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Camera Robot Tracks Its Moving Pictures Via RFID

Move 'N See is using ultra-wideband technology from DecaWave as part of its indoor positioning and robotics solution, Pixio, enabling the automatic filming of moving athletes or other individuals.
By Claire Swedberg
Jul 01, 2015

French robotic video company Move 'N See is adding RFID-based real-time location system (RTLS) technology to its automated video-tracking product for athletes. The Pixio robot, which operates a camera mounted on top of it, uses location data derived from RFID-enabled wristbands worn by the athletes. The result is an automated method of video-taping individuals as they move around a field, arena or other area, either indoors or outdoors.

The technology was intended to make it possible to record video of a moving person (such as a surfer or cyclist) without the need for someone to operate the camera. Eric Willemenot, a sports and video enthusiast with a background in satellite technology, saw a need for a solution that would make it easier to record video of athletes in action. Prior to launching the company, he recalls, he would often take videos in difficult places, such as using a helmet-mounted camera to record his fellow athletes as they skydived.

"Video tools are growing fast, and video use is growing fast," Willemeno states. "But the problem is you need a cameraman behind the camera, and often there is no one available." He founded his company in 2012 to develop robots that would take on the job of following an individual's movements. The resulting videos could then be used for training purposes, as well as for promotion.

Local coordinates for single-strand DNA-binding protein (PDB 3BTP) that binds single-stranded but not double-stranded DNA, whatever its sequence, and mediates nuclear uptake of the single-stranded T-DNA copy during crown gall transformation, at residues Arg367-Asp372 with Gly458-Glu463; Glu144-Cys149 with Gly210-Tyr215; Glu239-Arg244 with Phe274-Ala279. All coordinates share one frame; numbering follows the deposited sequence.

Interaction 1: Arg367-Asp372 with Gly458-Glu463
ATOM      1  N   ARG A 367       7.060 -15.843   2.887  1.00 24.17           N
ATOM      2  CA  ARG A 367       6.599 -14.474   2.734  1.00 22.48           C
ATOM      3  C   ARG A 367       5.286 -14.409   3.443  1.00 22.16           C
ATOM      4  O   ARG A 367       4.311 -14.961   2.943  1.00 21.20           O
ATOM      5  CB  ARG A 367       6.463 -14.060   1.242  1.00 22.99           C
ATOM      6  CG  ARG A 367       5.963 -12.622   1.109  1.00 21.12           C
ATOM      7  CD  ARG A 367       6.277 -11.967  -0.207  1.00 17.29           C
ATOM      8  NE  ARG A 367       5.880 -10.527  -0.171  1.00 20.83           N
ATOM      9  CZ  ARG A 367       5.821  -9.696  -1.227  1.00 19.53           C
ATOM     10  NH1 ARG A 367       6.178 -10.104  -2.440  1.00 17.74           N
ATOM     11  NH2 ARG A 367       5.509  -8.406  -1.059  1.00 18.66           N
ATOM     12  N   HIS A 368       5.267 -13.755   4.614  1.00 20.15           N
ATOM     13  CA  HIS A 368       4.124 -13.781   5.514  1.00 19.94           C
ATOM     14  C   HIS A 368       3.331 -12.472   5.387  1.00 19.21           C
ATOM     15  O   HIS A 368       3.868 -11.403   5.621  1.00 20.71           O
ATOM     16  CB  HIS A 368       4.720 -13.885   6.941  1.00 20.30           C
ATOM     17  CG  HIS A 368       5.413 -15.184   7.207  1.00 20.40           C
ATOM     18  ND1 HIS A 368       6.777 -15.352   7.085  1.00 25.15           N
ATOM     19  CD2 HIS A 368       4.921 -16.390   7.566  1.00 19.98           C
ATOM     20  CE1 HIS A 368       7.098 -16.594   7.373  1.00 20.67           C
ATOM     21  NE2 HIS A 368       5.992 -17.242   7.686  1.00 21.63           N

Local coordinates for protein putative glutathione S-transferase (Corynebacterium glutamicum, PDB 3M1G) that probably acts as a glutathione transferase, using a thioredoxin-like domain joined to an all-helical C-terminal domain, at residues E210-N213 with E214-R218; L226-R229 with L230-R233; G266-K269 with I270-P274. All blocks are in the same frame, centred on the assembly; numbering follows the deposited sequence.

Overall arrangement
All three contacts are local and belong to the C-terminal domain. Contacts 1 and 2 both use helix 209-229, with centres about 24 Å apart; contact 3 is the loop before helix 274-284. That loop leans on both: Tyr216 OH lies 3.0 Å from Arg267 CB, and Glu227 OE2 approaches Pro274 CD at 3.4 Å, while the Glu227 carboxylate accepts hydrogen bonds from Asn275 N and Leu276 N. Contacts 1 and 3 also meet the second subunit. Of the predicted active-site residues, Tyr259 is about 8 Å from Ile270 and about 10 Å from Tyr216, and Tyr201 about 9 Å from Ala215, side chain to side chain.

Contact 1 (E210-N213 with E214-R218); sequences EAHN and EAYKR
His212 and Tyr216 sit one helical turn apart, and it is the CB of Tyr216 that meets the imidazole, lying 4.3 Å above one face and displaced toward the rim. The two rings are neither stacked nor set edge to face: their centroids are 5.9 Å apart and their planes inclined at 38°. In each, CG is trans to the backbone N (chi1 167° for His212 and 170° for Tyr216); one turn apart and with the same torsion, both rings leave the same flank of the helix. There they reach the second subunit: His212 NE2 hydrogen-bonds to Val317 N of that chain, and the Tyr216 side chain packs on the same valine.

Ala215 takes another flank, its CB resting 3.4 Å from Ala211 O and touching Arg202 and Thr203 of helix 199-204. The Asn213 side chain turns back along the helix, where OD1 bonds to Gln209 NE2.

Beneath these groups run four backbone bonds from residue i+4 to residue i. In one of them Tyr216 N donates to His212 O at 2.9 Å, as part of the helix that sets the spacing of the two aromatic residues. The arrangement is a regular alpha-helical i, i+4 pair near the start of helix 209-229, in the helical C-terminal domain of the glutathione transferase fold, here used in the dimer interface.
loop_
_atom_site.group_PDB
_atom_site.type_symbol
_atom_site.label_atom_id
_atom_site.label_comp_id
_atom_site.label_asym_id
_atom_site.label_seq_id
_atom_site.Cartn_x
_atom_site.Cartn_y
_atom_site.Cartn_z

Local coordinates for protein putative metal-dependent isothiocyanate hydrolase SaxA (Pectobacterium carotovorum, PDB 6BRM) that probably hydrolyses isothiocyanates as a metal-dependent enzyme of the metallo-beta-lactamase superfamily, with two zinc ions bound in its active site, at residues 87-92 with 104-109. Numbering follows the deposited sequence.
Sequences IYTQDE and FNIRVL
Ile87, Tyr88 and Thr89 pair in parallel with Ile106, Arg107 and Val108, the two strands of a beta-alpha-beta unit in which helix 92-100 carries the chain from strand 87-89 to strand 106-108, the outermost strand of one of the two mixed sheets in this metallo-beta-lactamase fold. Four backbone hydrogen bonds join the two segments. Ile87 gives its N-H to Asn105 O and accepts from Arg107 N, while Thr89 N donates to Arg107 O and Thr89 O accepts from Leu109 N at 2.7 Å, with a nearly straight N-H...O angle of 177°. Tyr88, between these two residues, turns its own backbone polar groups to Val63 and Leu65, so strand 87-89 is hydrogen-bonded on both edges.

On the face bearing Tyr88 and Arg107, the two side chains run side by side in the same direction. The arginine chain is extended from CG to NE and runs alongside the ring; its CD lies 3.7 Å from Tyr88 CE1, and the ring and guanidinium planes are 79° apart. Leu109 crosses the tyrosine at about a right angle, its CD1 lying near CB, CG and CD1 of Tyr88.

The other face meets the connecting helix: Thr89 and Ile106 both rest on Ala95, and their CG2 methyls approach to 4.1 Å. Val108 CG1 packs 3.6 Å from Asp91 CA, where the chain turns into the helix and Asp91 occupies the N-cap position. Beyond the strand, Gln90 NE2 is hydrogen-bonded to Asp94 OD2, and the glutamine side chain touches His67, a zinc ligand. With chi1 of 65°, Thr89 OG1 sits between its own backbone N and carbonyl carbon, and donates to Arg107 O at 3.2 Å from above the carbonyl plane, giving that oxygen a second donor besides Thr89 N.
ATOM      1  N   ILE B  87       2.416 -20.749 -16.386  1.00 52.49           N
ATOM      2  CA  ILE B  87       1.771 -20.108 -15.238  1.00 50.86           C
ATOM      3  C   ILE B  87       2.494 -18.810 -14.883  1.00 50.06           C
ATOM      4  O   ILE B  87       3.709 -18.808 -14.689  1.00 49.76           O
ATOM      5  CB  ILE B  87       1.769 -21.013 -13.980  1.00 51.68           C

Move 'N See launched a GPS-based product in 2013, Willemenot says. The initial product uses satellite locations to capture an individual's position based on a relatively large device worn on his or her arm, which receives GPS signals and transmits the user's GPS coordinates to the robot.

The GPS solution, known as E-Fullmotion, is still in use for outdoor applications, especially for scenarios in which an athlete may be a considerable distance from the camera and its robot. Customers have included surfers, wind surfers, kayakers, horseback riders, cyclists and skateboarders. In some cases, the customers have been the athletes themselves, while in others, a school or trainer purchased the system.

However, for indoor sports or other activities, the solution was not suitable for some situations. GPS doesn't work indoors, and its location accuracy was insufficient for some applications. Therefore, approximately two years ago, Move 'N See began working with DecaWave, an Irish firm that makes ultra-wideband (UWB) transceiver chips that can be used for RFID and RTLS applications, to develop the Pixio solution. The system consists of an RFID wristband with a rechargeable battery and DecaWave's DW1000 UWB chip, which complies with the IEEE 802.15.4-2011 (UWB PHY) standard.

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